Both the style and content of the text also carry on the theme of interference and movement. There is constant change and contradiction in the language used as Tinguely employs the erratic repetition and mechanical play of one of his machines. Like the structure the content is relentlessly in motion.

“Static! static! static! Be static, Be Static, Movement is static! Movement is static! Movement is static because it is the only immutable thing – the only certainty, the only changeable”

What does this breakdown this mechanical play do? Further reading of Hamilton’s description suggests that there was a feeling that the audience immersed in Tinguely’s machine revealing, as has been suggested in my reading of Barad, Trentmann et al that there is a blurring again of the boundaries of human and machine. For Tinguely breakdown seems to be an immersive tool which makes the machine more human and brings the human literally into the body of the machine. His is a breakdown without rest, even rest is movement for Tinguely. Everything moves.

The mood of the second page is different, it is laid out in three paragraphs which give it more of a sense of structure that the rather relentless first page. There is a call to rethink time, to throw away watches and to link movement to freedom of expression, which seems to prefigure Tim Leary’s counter culture phrase “turn on, tune in, drop out”, 1966. This rather conscious call for social change is less successful than the mechanical message embodied in the happening itself.

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Tinguely’s Happening at the ICA 1959

Slippery Concepts

On Methodology

 

My process of making involves a simple additive mechanism. Working with whatever is within reach and making do rather than sourcing the perfect material I tend to construct as I go rather than planning. If I plan my work it rarely succeeds or seems stale and pictorial. My contingent materials are less “lucky find” (objet trouvé) and more “that will do”, an aesthetic born of practicality, things snapped rather than sawn, tied rather than dovetailed, a button standing in for a washer. The results can be funny, haphazard or completely non-functional.

 

This process of addition goes on, often I overwork the machines I make and they collapse under the wear and tear of their  own manufacture. I am left with nothing except broken parts to be used again. Even successful pieces are broken down if their parts are needed for something new.

 

Talking in the bath my wife explained another way of understanding her Functional Neurological Deficit. She said that searching for words was like grasping at objects under water.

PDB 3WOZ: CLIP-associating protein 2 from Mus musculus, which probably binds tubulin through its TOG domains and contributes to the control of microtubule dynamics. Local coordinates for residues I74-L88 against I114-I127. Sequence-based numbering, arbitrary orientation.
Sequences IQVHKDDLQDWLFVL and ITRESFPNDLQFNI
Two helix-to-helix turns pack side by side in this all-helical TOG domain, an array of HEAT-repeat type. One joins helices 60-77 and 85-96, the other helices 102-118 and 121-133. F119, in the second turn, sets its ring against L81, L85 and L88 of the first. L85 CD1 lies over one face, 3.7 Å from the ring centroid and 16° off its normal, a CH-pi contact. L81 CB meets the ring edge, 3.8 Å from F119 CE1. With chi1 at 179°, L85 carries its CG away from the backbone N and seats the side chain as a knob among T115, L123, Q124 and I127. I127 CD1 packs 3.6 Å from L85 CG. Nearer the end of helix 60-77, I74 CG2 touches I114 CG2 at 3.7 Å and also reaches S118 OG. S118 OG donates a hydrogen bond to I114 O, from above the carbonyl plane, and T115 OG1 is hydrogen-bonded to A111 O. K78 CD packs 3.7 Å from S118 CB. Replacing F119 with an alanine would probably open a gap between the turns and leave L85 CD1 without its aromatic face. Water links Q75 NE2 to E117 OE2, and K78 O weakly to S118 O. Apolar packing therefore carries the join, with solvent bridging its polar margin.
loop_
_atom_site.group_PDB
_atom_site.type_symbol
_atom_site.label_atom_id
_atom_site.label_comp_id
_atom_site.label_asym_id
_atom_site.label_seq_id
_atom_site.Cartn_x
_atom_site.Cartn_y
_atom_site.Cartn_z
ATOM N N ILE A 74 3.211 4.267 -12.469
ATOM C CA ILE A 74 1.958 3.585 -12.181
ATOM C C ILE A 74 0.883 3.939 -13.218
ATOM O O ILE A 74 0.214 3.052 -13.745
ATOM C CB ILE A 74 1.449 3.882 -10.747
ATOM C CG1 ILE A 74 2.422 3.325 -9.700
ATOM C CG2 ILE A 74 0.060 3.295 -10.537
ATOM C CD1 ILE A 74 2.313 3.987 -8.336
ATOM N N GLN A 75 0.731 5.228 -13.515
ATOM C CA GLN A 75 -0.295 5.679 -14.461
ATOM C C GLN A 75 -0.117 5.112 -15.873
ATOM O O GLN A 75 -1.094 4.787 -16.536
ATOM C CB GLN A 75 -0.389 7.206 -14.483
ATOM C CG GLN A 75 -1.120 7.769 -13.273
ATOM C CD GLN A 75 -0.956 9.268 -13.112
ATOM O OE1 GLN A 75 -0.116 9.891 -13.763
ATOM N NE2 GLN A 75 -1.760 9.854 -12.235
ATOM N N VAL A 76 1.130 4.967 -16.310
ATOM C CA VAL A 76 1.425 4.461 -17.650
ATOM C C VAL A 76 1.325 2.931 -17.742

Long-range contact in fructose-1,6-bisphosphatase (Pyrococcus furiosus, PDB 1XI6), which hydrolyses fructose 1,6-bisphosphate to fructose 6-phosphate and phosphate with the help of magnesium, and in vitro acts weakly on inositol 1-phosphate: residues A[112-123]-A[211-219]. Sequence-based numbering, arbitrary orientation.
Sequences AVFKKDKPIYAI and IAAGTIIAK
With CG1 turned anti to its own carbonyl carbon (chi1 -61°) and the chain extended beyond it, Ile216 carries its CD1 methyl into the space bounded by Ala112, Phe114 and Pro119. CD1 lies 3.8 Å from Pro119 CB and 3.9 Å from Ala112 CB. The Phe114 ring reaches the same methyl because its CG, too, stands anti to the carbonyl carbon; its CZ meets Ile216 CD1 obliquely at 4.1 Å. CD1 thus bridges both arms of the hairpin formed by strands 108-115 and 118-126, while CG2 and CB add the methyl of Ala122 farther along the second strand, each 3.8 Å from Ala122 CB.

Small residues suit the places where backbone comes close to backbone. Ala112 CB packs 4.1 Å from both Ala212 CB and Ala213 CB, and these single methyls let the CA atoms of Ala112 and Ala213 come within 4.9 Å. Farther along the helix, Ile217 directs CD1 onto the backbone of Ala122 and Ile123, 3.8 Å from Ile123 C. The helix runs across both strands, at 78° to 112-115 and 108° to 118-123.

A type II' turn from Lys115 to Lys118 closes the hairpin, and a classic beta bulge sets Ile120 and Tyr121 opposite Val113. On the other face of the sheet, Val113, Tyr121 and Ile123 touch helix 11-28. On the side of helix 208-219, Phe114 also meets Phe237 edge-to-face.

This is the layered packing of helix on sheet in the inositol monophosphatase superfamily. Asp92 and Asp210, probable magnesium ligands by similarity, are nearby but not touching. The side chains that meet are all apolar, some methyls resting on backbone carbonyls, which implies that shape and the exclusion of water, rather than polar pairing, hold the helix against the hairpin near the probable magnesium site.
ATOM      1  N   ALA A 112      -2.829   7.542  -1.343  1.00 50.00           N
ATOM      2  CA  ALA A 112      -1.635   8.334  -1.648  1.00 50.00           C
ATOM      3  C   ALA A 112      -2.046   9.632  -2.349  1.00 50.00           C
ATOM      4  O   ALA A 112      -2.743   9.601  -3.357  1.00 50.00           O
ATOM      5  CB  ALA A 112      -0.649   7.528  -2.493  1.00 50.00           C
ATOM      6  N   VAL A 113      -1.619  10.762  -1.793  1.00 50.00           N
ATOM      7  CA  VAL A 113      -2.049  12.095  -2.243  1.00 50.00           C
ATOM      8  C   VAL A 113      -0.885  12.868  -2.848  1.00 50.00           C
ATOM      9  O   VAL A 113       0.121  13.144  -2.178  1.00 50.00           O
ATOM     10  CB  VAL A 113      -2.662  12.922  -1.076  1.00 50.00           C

There are two processes at work in her simile the first is perceptual the second a matter of fluid dynamics. Objects in water always appear closer than their actual position making them difficult to grasp using vision alone. 

 

This phenomenon is due to the process of refraction as a wave moves from one transmission medium to another. Returning to Annabel’s aphasia, when she fishes for a word she knows it is there and reaches for it but often comes up with nothing, a silence, or another word. The silence is the most obvious sign of the breakdown in her  language as it fractures her sentences. I always want to fill those gaps. When she finds the wrong word the effect is slightly different, even humorous. There is usually some relationship between the word and its replacement and, because her vocabulary is large, she is often able to access an appropriate substitution leaving her aphasia unnoticed. A recent transposition was “chicken” for “kitchen”, a half rhyme, almost an anagram and associated in meaning but not quite right. In my layman’s imagination I see this visual simile as an example of the fisher being overly conscious in her search for a fish, trying too hard.

 

The other half of the simile is more physical, more to do with touch and acting within a medium. Water, the medium, is a Newtonian fluid which simply means that it will flow the same when a force is applied as when it is left alone. You can see a Newtonian fluid at work when you squeeze a balloon filled with water and watch its deformation. Squeeze it harder and this deformation will be faster and more extreme. Release the pressure and the water and balloon will regain its shape.  Because of this phenomenon trying to catch a small object in the water can be both amusing and frustrating. Just as your hand closes it displaces the medium and the object slips, is propelled, through your fingers. The act of trying to achieve forces the object further away. The harder you try, the more force you apply and the faster the water (and the object) flows away from you. Although you rarely feel the object itself (if it is small) you will always feel the water escaping you. 

 

Laughter and frustration seem to be the main products of this sort of aphasic and slippery breakdown both ideas which recall Deleuze and Guattari’s Desiring Machines and Bergson’s writing on laughter and the truth to be found in breakdown. 

 

In searching for a research methodology for this phd I am drawn to the idea of using the processes of my practice and the slippery breakdown illustrated above. Is it possible to haphazardly gather material to add to my machine, to grasp the wrong thing and use it anyway, to push things to collapse and reuse their parts, to not exactly get what I was aiming for?